California requires commercial motor vehicle (CMV) operators to hold a valid commercial driver’s license (CDL). But there are many rules concerning what constitutes a CMV and what type of CDL and endorsement the driver is required to hold. This article outlines the tests and requirements for licensure and the consequences of certain violations and improper CDL use.
California categorizes its licenses by class and commercial and non-commercial purposes.
Class A. A class A license is required for the operation of any vehicle weighing over 26,000 pounds and carrying a trailer over 10,000 pounds, including trailer buses and vehicles pulling multiple trailers. A non-commercial class A license can be used to tow trailers over 10,000 pounds within 150 miles of the person’s farm or to transport a not-for-hire travel trailer weighing over 10,000 pounds.
Class B. A class B license is required to operate any vehicle with three or more axels weighing over 6,000 pounds (empty) and any single vehicle weighing over 26,000 pounds. A class B license authorizes the driver to pull a trailer weighing less than 10,000 pounds. A non-commercial class B license can be used to drive certain farm labor vehicles and RVs over 40 feet in length.
Class C. A class C license (non-commercial) is sufficient to drive most vehicles under 26,000 pounds, with trailers less than 10,000 pounds. However, a class C CDL is required if that vehicle is carrying hazardous materials or more than ten passengers.
Endorsements. To drive certain vehicles and transport certain cargo-specific endorsements are required. A passenger endorsement is required to carry passengers and requires the driver to pass additional testing. A hazmat endorsement is required to transport hazardous materials and requires Transportation Safety Administration (TSA) clearance.
Restrictions. A CDL can also include restrictions based on the driver’s experience and knowledge. For example, a driver who cannot complete the driving test with an air-brake CMV will be restricted to CMVs with hydraulic brakes.
Like all licenses, CDLs require the completion of a written exam and driving test. The exams are tailored to the class of license and desired endorsements. Class A and B applicants must complete 15 hours of behind-the-wheel training prior to the driving test. Applicants must provide proof of identity, citizenship, and residency. The falsification of any information will result in disqualification. Cheating or aiding in cheating for the CDL tests will also result in CDL disqualification and misdemeanor charges.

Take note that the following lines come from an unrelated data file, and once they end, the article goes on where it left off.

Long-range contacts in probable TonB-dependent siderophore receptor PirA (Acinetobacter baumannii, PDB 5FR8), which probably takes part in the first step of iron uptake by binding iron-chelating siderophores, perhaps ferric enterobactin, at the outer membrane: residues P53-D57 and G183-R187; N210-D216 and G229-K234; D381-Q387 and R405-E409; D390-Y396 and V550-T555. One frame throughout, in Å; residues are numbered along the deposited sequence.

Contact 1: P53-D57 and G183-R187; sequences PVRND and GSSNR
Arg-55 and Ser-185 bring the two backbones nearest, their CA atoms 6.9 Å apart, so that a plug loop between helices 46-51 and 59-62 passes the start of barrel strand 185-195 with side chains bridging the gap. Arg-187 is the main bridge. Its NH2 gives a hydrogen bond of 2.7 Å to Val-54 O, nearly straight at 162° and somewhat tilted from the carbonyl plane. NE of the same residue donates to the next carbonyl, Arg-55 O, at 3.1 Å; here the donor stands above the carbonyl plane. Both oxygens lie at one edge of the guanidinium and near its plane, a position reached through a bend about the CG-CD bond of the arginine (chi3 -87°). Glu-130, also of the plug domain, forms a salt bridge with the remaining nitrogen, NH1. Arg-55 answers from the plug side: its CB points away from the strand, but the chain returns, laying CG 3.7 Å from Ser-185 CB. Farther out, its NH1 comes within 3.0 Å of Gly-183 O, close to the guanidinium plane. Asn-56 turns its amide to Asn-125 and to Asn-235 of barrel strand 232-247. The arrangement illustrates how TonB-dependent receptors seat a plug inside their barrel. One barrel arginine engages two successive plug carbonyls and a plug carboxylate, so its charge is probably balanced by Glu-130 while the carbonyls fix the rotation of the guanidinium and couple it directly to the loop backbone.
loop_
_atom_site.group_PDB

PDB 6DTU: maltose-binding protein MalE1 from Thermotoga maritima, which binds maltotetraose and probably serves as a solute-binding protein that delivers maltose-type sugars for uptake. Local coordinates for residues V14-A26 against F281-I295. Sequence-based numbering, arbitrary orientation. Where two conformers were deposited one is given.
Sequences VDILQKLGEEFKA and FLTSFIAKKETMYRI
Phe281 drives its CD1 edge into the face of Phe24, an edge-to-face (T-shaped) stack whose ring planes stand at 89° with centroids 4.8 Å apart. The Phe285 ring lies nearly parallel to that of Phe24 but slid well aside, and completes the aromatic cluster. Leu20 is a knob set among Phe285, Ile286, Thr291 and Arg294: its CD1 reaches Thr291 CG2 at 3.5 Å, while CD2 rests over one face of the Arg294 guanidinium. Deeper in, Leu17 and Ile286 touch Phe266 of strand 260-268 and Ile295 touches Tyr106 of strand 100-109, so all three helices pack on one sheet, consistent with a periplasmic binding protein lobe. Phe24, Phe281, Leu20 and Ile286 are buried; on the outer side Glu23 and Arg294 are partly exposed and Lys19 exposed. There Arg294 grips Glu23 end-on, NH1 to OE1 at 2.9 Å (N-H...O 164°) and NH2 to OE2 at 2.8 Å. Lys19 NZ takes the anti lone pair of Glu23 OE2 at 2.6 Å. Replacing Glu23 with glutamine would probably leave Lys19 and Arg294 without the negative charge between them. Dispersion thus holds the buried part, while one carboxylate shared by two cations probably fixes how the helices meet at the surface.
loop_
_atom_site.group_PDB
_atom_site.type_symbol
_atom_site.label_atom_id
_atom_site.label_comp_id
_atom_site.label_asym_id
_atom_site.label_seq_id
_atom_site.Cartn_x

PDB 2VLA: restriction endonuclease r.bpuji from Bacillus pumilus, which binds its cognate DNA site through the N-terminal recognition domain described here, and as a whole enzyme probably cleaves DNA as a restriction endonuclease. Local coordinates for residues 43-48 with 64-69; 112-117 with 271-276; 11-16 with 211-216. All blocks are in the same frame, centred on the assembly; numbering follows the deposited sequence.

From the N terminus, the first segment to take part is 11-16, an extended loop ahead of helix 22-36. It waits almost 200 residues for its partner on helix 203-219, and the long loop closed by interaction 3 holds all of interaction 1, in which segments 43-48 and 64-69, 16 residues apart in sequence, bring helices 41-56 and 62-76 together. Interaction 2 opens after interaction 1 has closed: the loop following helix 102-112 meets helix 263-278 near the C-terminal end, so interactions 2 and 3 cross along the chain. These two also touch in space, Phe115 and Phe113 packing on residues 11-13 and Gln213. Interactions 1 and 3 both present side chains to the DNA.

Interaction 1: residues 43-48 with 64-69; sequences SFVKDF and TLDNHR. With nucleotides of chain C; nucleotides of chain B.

A CDL is a privilege and failure to comply with the many requirements can result in license disqualification. A driver can be disqualified due to another state’s license suspension or if the driver is deemed to be an imminent hazard, among many other reasons.
“Serious traffic offenses” include speeding 15 miles per hour or more over the limit, reckless driving, texting while driving in a CMV, and any traffic violation involving a fatality. Two serious traffic offenses in three years will result in a 90-day CDL disqualification. A third violation within three years results in a 120-day disqualification. Driving a CMV without a CDL is also considered a serious traffic offense, but not if the driver shows proof of then-valid licensure to the court.
A driver in violation of CDL rules or a vehicle in violation of equipment regulations can be issued an out-of-service order (OSO). OSOs are temporary but prohibit operation during their duration. Violation of the OSO can result in the employer being fined $2,750 to $25,000, and the driver will face:
CMVs have special rules pertaining to crossing and approaching railroad tracks. Railroad-related violations will result in a revocation of 60 days for a first offense, 120 days for a second offense, and one year for a third offense within three years. An employer can also be held liable for knowingly permitting or requiring a CMV operator to violate railroad crossing laws and be fined up to $10,000.
A CMV operator caught carrying more than 10,000 pounds of fireworks will be suspended for three years.
Various criminal convictions will also lead to a one-year license revocation. This includes DUI (driving under the influence), a DUI in a CMV, chemical test refusal, fleeing and eluding in a CMV, leaving the scene of an accident, using a motor vehicle in the commission of a felony, driving with a revoked CDL, and vehicular manslaughter. The revocation period is three years if the driver was transporting hazardous materials. A second conviction of any of these offenses within three years is a lifetime disqualification. A driver will also receive a lifetime disqualification for using a motor vehicle to transport, manufacture, or distribute controlled substances.
CDL holders are required to self-report any traffic conviction to both the State of California and to their employers. This reporting requirement includes both in-state and out-of-state convictions. Operators are also required to report OSOs to the state and their employers.